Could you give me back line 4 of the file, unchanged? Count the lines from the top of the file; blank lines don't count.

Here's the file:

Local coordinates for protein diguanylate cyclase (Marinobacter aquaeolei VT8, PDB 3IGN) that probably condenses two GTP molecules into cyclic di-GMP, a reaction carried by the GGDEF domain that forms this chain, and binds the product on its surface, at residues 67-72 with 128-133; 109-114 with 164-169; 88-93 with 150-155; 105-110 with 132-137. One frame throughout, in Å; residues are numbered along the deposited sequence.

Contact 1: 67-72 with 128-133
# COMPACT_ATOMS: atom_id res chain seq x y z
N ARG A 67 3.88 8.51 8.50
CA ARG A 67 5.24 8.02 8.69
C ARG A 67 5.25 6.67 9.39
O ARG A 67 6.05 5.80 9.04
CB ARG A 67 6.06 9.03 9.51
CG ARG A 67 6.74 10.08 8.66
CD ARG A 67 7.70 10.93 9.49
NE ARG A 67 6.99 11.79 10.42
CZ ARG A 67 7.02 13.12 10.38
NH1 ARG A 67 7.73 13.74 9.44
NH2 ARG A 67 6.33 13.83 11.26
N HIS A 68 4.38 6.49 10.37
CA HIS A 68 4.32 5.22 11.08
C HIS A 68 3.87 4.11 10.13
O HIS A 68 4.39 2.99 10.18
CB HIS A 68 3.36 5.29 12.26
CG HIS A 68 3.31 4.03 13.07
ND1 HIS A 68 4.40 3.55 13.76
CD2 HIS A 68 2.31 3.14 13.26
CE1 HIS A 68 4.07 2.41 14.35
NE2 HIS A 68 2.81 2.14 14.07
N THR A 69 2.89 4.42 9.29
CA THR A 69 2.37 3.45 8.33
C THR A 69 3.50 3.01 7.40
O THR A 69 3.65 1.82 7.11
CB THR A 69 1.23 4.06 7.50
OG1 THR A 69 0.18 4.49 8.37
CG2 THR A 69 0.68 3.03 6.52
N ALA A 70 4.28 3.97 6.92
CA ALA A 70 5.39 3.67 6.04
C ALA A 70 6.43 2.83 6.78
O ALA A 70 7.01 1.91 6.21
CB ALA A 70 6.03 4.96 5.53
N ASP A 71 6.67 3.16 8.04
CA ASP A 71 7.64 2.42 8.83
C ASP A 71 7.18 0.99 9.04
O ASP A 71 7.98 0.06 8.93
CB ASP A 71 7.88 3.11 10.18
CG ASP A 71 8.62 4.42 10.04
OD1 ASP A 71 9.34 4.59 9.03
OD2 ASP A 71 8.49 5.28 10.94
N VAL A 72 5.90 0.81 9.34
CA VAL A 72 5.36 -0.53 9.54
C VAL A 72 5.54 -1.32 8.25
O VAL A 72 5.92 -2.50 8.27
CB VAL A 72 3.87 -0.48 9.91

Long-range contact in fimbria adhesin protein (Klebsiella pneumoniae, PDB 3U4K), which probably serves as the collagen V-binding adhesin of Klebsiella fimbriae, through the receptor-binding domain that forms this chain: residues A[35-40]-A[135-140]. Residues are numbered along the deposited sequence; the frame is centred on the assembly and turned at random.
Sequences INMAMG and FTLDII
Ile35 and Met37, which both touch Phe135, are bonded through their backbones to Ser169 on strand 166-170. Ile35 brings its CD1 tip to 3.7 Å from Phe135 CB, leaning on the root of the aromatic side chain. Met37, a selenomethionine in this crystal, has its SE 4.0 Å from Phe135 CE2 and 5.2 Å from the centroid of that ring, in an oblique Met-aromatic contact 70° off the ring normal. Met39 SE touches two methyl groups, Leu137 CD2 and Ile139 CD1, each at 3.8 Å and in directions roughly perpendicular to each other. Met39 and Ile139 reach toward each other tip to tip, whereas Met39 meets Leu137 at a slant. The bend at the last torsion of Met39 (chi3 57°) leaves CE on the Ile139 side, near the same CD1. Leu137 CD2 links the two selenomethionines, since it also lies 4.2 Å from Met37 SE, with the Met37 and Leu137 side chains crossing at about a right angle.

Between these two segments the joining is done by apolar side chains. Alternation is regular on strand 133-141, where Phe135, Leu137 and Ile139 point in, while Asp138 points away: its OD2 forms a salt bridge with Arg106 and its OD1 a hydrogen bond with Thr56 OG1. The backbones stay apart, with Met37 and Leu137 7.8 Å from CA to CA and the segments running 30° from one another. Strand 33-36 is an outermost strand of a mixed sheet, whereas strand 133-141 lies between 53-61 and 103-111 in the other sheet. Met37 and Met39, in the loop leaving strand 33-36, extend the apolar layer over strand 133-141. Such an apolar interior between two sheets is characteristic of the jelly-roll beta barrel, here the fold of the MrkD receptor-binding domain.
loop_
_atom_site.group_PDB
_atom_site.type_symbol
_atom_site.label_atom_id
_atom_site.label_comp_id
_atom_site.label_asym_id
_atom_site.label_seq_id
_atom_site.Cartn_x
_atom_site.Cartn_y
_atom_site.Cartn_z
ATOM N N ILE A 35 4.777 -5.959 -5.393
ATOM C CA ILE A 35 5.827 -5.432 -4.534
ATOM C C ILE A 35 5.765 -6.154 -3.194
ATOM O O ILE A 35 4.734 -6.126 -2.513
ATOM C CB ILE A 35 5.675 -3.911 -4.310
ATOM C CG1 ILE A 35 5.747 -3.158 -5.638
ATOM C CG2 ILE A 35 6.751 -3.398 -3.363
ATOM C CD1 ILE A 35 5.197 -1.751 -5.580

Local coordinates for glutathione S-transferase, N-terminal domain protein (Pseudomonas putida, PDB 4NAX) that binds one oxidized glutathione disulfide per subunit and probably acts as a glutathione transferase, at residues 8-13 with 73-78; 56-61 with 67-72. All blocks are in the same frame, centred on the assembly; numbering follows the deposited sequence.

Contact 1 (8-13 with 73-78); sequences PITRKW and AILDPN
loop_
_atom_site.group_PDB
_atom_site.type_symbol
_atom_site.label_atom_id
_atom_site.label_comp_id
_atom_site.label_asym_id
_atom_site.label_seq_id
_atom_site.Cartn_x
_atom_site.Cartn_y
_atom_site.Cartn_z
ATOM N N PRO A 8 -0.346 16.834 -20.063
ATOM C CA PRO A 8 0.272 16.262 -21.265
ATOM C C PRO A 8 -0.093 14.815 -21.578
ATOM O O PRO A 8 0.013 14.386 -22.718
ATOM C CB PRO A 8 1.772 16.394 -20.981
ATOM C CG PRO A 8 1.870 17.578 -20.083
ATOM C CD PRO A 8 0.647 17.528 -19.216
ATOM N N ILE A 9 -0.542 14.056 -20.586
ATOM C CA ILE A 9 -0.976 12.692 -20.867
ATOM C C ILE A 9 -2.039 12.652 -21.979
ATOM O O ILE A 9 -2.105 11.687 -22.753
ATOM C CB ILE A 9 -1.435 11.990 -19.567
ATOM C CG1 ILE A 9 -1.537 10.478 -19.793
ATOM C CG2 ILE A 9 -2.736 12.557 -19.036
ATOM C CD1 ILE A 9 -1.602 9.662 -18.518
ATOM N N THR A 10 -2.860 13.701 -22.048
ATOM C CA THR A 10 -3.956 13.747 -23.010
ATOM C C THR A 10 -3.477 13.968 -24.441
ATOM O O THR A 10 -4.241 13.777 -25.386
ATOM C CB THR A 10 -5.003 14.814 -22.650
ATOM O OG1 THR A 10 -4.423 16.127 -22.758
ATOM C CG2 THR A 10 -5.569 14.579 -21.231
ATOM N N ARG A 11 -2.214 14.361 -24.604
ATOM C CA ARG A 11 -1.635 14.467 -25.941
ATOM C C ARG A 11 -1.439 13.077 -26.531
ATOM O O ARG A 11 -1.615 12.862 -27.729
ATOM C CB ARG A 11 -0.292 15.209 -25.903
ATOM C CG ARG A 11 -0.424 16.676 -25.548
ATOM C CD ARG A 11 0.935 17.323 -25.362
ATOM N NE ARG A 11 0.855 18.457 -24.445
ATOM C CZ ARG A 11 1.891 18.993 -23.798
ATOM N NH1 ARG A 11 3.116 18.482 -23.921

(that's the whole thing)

N ARG A 67 3.88 8.51 8.50